I have lately been making my way through the Psalms, and have sometimes found myself reading cries and petitions that don’t seem to have a great deal of immediate application to me. I’m thinking of those psalms in which the psalmist groans for deliverance from his enemies. These 'rescue psalms' (as we might call them) are wonderful psalms! And yet, what to do with them when I don’t really have a great many earthly enemies? What does an American, living a pretty easy life, do, for instance, with verses like the following?
Lord, how long will You look on?
Rescue my soul from their ravages,
My only life from the lions.
I will give You thanks in the great congregation;
I will praise You among a mighty throng.
Do not let those who are wrongfully my enemies rejoice over me;
Nor let those who hate me without cause wink maliciously.
For they do not speak peace,
But they devise deceitful words against those who are quiet in the land.
They opened their mouth wide against me;
They said, “Aha, aha, our eyes have seen it!”
You have seen it, O LORD, do not keep silent;
O Lord, do not be far from me.
Stir up Yourself, and awake to my right
And to my cause, my God and my Lord.
Judge me, O LORD my God, according to Your righteousness,
And do not let them rejoice over me.
Do not let them say in their heart, “Aha, our desire!”
Do not let them say, “We have swallowed him up!”
What do I do when there is no one (seemingly) “open[ing] their mouth wide against me”? A few thoughts on how to make good use of these psalms:
1. Remember our brothers and sisters who do have such enemies. Persecuted Christians in places like North Korea, or the Middle East. Christian business owners in this country, under fire for trying to work according to their consciences. Abused women and children. And so on. There are those for whom the words of such psalms are very immediately relevant. So use the psalms to pray for them!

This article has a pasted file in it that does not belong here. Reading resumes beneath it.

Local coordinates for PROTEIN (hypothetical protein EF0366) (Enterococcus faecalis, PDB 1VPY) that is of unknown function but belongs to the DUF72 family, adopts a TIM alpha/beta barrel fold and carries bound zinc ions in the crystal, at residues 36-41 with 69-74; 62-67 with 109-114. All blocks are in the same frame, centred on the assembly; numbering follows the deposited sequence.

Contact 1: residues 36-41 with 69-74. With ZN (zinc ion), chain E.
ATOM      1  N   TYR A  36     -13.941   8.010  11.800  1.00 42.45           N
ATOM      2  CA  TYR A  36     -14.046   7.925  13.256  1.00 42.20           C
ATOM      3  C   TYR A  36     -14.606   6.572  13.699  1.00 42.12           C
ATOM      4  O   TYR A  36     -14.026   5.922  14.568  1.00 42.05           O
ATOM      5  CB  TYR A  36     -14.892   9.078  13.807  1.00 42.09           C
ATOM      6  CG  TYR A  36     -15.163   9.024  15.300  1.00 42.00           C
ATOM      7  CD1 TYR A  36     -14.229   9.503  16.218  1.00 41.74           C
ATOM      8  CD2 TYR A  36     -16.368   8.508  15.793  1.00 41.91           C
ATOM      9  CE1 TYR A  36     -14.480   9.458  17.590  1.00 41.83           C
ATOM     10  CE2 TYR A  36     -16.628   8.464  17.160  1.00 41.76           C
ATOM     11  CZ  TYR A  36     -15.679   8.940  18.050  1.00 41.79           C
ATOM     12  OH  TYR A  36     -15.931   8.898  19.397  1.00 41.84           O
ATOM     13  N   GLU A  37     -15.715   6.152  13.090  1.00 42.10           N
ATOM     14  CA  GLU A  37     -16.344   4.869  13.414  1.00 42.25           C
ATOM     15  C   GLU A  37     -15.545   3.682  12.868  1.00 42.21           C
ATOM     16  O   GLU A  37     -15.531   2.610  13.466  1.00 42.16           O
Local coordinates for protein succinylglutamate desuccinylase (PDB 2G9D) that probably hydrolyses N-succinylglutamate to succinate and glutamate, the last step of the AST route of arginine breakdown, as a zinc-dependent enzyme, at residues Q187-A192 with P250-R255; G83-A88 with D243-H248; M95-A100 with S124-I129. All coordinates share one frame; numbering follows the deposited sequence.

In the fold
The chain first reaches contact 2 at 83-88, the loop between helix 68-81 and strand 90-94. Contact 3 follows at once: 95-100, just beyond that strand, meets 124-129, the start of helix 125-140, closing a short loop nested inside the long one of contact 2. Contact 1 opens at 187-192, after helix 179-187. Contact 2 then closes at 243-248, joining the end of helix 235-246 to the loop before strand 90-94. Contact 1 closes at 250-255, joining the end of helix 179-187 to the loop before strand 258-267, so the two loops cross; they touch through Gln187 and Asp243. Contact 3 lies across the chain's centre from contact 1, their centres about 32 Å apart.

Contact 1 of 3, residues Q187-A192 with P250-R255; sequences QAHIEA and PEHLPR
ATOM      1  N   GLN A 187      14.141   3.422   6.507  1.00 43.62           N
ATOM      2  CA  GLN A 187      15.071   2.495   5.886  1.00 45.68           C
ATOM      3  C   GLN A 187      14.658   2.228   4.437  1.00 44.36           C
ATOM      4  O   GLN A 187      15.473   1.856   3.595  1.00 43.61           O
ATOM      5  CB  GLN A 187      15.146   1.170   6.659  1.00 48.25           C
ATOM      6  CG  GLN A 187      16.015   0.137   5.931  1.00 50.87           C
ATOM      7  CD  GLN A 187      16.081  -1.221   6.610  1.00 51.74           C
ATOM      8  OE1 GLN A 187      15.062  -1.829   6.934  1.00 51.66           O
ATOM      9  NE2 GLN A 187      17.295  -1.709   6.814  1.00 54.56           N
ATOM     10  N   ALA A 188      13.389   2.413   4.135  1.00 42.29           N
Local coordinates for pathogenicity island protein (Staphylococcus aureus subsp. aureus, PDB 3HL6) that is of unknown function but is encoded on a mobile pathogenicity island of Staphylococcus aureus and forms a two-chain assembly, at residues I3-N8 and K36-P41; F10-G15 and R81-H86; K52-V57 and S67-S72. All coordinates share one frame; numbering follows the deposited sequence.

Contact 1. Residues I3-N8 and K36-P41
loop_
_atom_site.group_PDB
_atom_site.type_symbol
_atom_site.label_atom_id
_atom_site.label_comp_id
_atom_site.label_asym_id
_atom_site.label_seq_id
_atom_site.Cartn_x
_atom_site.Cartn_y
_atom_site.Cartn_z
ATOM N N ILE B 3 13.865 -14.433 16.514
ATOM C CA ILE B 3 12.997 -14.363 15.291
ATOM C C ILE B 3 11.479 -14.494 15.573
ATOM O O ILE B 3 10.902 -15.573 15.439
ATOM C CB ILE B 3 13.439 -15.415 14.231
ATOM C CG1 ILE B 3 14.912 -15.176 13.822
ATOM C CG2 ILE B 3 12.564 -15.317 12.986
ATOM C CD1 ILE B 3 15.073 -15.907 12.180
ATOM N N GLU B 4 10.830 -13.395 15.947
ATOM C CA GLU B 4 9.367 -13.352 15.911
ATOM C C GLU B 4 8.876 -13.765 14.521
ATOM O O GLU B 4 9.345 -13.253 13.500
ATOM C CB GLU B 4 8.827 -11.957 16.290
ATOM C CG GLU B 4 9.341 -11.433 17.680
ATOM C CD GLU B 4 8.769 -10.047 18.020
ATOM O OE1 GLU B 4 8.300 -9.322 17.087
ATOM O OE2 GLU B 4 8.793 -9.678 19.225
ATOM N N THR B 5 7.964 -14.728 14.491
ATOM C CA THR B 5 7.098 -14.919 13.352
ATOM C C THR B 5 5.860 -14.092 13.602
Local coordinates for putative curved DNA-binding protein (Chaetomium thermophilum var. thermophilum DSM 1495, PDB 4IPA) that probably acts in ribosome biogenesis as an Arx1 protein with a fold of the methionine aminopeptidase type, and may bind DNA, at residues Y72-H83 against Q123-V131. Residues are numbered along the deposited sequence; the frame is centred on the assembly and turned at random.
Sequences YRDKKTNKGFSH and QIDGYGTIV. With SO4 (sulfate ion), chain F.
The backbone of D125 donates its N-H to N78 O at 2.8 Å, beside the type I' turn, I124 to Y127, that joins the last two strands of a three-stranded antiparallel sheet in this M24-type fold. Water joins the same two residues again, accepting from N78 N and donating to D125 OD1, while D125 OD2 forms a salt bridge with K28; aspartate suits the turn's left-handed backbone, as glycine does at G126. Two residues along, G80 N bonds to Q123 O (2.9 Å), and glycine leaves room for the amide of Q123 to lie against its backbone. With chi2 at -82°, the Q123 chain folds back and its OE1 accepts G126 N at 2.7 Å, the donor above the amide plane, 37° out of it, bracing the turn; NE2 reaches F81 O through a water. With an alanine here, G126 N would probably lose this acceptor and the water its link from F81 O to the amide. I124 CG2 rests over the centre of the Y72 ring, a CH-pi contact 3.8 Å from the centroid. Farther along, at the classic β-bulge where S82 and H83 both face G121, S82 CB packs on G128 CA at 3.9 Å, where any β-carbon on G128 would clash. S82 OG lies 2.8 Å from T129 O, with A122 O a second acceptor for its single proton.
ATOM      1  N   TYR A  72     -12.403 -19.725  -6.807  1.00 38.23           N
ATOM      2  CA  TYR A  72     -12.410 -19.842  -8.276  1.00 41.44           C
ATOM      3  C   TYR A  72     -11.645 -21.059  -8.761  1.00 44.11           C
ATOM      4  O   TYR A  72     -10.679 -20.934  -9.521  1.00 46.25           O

2. Remember these psalms for when you do need them. Life is not always easy! And a time may come when someone does set him or herself up as your enemy … either because of your faith, or perhaps for some other reason. Gossip, slander, persecution, abuse, unfair lawsuits. These sorts of things can happen. And we’ll need the likes of Psalm 35 then! So remember that they are there! Keep them in your back pocket, as it were, and pull them out when the tough times come.
3. Remember that you do have enemies. Maybe not in the form of other people who desire to “swallow [you] up” … but your own sin is a mortal enemy! And so are the devil and his minions. And so, when sins, or doubts, or temptations, or the devil’s accusations are laid before you like snares, the rescue psalms can be taken up then, too. “Rescue my soul from their ravages, My only life from the lions.”
4. Remember the Messiah. Two of the seven statements Jesus uttered from the cross are direct quotations from the sorts of psalms I have in mind in this article (see Psalms 22:1 and 31:5), and a third is closely connected with Psalm 69:21. So Jesus was thinking of these sorts of psalms when under the thumb of His enemies! And that means, I would say, that we should be thinking of Him when we read them!* No one ever suffered like Jesus! And He repaired to the psalms in the midst of His suffering! And so when we read the suffering and the cries of the Psalms, let us think of this ultimate Sufferer, and praise God that His cries were heard … and that, in Him, so also will be the cries of His people!
*Not to say that everything in the rescue psalms has a correlation in Christ’s suffering and cries. But there are correlations – some more general, others more direct – that you will notice if you are looking for them. So look for them! Think about how what you are reading in the Psalms compares to the sufferings and/or cries of Christ. And, if your Bible contains cross-references, use those to help you! Not every correlation may be listed in the cross-references (so do some comparative thinking on your own, aside from the cross-references). But some such correlations (especially the more direct ones) may be noted in the cross-references. And so it would be a good exercise, when reading the rescue psalms, to scan down through those cross-references, looking to see if they call attention to any correlations between the psalm and the life of Jesus in Matthew, Mark, Luke, and John. Doing this with Psalm 35, while working on this article, the NASB cross-references informed me, for instance, that Psalm 35:19 is quoted in John 15:25 in reference to the sufferings of Jesus: “They hated me without a cause.”